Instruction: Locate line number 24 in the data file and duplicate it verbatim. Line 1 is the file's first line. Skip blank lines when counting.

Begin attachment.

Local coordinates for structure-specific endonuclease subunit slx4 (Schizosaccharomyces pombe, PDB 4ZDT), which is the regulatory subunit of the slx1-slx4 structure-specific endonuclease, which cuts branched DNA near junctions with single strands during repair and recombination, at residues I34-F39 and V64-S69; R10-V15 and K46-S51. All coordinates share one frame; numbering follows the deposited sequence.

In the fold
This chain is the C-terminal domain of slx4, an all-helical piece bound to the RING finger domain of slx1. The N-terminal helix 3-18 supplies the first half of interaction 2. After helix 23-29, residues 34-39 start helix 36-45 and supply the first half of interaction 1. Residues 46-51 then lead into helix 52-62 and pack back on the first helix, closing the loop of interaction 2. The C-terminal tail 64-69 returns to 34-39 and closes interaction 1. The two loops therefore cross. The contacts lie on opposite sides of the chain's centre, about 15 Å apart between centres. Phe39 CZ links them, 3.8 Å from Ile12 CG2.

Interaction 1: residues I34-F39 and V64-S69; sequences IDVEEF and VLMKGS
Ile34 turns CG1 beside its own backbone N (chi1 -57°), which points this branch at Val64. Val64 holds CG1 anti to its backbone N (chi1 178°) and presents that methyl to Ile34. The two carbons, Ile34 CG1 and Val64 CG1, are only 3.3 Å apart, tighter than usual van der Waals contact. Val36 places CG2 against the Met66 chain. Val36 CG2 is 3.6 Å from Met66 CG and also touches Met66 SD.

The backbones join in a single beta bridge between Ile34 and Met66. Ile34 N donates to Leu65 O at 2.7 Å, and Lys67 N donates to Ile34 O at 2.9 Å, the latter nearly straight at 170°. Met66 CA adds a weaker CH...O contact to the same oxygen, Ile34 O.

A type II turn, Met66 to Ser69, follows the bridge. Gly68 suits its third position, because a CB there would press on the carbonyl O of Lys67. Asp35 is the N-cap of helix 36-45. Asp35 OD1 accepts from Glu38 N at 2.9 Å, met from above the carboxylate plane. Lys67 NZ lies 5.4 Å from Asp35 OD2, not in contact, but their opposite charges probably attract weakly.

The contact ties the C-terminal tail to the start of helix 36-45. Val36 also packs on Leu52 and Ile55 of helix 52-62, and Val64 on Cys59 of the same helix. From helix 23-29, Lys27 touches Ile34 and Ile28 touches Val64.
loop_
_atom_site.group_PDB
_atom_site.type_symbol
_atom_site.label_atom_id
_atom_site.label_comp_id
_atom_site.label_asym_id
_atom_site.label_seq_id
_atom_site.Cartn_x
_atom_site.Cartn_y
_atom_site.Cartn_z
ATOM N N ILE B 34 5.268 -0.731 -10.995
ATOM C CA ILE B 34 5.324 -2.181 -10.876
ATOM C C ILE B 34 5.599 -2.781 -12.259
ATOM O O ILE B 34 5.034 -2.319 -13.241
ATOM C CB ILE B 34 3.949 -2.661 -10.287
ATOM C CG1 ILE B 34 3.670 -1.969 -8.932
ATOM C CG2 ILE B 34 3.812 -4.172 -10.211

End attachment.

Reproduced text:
ATOM C CG1 ILE B 34 3.670 -1.969 -8.932